Sunday, January 5, 2014

Book Review: "Inside Out: Relating Garden to House" by Page Dickey

"Inside Out: Relating Garden to House" by Page Dickey was published in 2000, but even though I try to write reviews of newer garden books because those are most helpful to purchasers (I post a shorter version of my reviews on Amazon), I still like to review older garden books that I have learned something from or enjoyed reading.

"Inside Out"  is a garden book of two types: First, the book begins with a short Introduction in which the author relates how her mostly formal gardens are laid out in relation to her small farm house, and provides brief advice about how to achieve this in your own gardens. In addition to half a dozen photos of her lovely house and gardens, she also includes a small map of the layout of her property and its gardens, something that is one of the most helpful aids in describing a garden (but is unfortunately not provided in most garden books). The map shows how her garden areas line up with the sides of her house and the main entrances and windows, which is the major point she is trying to make.

The view from the author's porch.
What lovely crabapple trees!
The author's herb garden lines up
perfectly with her kitchen door.

The garden map of the author's garden, showing how the axes of her garden areas intersect with the doors of her house. And a beautifully drawn map too.
In the Introduction, she offers the most important piece of advice about how to start when designing a garden: look carefully at both your house and its surroundings. These are the main points that I gleaned from her Introduction (in my own words and with my own observations added):

1. Stand at your windows and think about what you see from them and what you might rather see from them.
2. Stand in your doorways and think about the paths leading to your house and away from it (or plan them logically if they don't exist already).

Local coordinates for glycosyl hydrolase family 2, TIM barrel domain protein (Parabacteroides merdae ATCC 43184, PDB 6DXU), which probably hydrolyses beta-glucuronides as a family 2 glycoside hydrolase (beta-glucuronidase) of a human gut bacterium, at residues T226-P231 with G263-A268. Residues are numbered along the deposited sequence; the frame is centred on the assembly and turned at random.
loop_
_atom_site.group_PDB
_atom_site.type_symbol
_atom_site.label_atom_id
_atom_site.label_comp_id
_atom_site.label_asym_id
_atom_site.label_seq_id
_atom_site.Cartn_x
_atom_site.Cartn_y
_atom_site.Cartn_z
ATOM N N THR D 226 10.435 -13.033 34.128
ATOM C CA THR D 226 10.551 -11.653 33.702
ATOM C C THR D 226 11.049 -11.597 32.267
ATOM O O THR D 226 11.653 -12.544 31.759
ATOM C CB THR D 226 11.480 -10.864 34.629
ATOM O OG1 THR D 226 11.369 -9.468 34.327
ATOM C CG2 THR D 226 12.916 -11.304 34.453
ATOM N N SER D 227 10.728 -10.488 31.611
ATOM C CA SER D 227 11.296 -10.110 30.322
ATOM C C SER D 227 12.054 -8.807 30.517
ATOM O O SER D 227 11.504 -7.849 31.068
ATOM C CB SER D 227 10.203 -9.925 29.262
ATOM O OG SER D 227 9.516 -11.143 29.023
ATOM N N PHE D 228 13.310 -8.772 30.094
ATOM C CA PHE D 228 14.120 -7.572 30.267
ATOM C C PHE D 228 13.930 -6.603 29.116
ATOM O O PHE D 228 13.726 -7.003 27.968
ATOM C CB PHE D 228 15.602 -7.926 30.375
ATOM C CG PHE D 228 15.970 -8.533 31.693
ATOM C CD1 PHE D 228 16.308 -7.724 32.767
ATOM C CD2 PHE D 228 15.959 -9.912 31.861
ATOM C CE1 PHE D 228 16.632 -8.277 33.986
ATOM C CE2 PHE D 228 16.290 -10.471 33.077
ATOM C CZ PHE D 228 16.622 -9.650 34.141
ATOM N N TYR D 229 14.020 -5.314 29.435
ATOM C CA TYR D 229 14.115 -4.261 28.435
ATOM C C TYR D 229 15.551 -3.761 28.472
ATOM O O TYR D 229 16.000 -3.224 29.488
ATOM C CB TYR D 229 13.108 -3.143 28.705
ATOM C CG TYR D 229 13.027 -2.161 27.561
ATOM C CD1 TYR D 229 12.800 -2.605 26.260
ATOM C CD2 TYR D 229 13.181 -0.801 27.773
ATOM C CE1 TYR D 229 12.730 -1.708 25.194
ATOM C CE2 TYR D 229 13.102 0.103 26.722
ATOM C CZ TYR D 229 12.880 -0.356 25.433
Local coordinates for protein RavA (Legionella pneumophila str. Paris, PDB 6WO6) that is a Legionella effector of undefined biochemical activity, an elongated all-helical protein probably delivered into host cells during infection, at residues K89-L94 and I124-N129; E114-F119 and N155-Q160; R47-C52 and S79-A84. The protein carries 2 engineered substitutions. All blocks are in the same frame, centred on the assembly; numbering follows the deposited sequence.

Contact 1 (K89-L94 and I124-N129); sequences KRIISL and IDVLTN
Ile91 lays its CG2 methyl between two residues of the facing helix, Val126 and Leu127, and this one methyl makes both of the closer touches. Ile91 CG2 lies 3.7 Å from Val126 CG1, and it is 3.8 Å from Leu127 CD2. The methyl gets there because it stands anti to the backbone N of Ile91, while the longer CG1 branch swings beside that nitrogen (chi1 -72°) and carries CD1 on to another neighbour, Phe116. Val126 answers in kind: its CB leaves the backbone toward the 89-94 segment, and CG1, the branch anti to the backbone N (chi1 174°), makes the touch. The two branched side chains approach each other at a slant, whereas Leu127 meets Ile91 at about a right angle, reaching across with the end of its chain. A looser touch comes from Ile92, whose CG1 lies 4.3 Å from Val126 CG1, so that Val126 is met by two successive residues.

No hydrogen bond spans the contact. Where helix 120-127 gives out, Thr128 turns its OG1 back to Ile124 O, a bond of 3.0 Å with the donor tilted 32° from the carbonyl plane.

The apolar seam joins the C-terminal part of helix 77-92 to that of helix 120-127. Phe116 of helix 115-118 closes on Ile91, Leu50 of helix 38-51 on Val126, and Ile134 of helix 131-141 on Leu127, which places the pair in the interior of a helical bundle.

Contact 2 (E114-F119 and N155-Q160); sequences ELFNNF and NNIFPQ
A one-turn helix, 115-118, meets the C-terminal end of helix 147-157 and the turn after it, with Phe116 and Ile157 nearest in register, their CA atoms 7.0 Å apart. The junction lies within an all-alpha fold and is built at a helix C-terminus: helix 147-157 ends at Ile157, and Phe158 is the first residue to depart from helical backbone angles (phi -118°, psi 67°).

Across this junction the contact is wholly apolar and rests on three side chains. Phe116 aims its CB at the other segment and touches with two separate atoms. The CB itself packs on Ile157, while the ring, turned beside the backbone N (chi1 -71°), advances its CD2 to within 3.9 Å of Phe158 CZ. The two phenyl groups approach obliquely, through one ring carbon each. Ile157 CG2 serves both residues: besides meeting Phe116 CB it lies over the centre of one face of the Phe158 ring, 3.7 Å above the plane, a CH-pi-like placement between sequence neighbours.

3. The outlines of garden beds should bear some relation to the footprint of your house.
4. Consider the setting of your house: a house in the country needs a different sort of garden than a house in a small town, a suburban house or a house in a big city.
5. The architectural style of your house (which sometimes is determined by your region, but not always) should play some role determining the style of gardens that are appropriate for your property. A formal, symmetrical house probably needs equally formal gardens (although there is always leeway for romantic plantings within formal beds); a small cottage needs a garden appropriate to that style of house; a modernistic house needs a different garden layout than either of the other two.
6. There are important regional differences in both the styles of gardens and in the types of plants used in each region. Look at which plants are commonly grown in other gardens in your area; these are usually popular because they grow well in your area, and they might also have a traditional historical significance to a region as well. Rather than fighting what is common and trying to be "original" in your plant choices, start with what grows well and looks right in your region, and then experiment with new plants after that.
7. But personal tastes are very important too: grow the kinds of plants you like in the arrangements you like. Some people love cool, green foliage and simple mossy areas; other of us love bright, sunny flowers in abundant cottage gardens; yet others live for the fragrance of plants, or prefer only productive fruits and vegetables for their kitchen. Having an "appropriate" garden is good, but it should also delight you, especially if you plan to live in your house for the long term.